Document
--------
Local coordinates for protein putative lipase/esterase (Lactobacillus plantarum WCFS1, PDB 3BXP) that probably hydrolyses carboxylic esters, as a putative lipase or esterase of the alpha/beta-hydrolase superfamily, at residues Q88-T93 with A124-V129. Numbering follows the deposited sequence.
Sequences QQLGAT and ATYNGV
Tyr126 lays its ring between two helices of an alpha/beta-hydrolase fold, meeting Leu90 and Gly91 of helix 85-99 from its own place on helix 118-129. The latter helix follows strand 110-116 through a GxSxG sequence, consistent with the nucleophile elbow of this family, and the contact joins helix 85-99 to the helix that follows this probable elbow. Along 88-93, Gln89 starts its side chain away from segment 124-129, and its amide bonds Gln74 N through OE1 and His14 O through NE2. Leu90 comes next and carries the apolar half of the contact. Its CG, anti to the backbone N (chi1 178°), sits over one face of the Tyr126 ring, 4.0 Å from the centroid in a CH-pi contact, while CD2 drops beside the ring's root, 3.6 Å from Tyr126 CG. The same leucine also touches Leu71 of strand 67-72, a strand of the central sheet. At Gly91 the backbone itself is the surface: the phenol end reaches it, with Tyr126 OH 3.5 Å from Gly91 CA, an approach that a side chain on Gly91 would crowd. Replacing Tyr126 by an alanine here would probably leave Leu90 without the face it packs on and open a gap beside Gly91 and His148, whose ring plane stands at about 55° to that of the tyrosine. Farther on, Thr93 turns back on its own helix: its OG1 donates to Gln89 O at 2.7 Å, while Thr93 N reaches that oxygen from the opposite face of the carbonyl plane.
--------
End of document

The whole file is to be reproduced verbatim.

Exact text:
Local coordinates for protein putative lipase/esterase (Lactobacillus plantarum WCFS1, PDB 3BXP) that probably hydrolyses carboxylic esters, as a putative lipase or esterase of the alpha/beta-hydrolase superfamily, at residues Q88-T93 with A124-V129. Numbering follows the deposited sequence.
Sequences QQLGAT and ATYNGV
Tyr126 lays its ring between two helices of an alpha/beta-hydrolase fold, meeting Leu90 and Gly91 of helix 85-99 from its own place on helix 118-129. The latter helix follows strand 110-116 through a GxSxG sequence, consistent with the nucleophile elbow of this family, and the contact joins helix 85-99 to the helix that follows this probable elbow. Along 88-93, Gln89 starts its side chain away from segment 124-129, and its amide bonds Gln74 N through OE1 and His14 O through NE2. Leu90 comes next and carries the apolar half of the contact. Its CG, anti to the backbone N (chi1 178°), sits over one face of the Tyr126 ring, 4.0 Å from the centroid in a CH-pi contact, while CD2 drops beside the ring's root, 3.6 Å from Tyr126 CG. The same leucine also touches Leu71 of strand 67-72, a strand of the central sheet. At Gly91 the backbone itself is the surface: the phenol end reaches it, with Tyr126 OH 3.5 Å from Gly91 CA, an approach that a side chain on Gly91 would crowd. Replacing Tyr126 by an alanine here would probably leave Leu90 without the face it packs on and open a gap beside Gly91 and His148, whose ring plane stands at about 55° to that of the tyrosine. Farther on, Thr93 turns back on its own helix: its OG1 donates to Gln89 O at 2.7 Å, while Thr93 N reaches that oxygen from the opposite face of the carbonyl plane.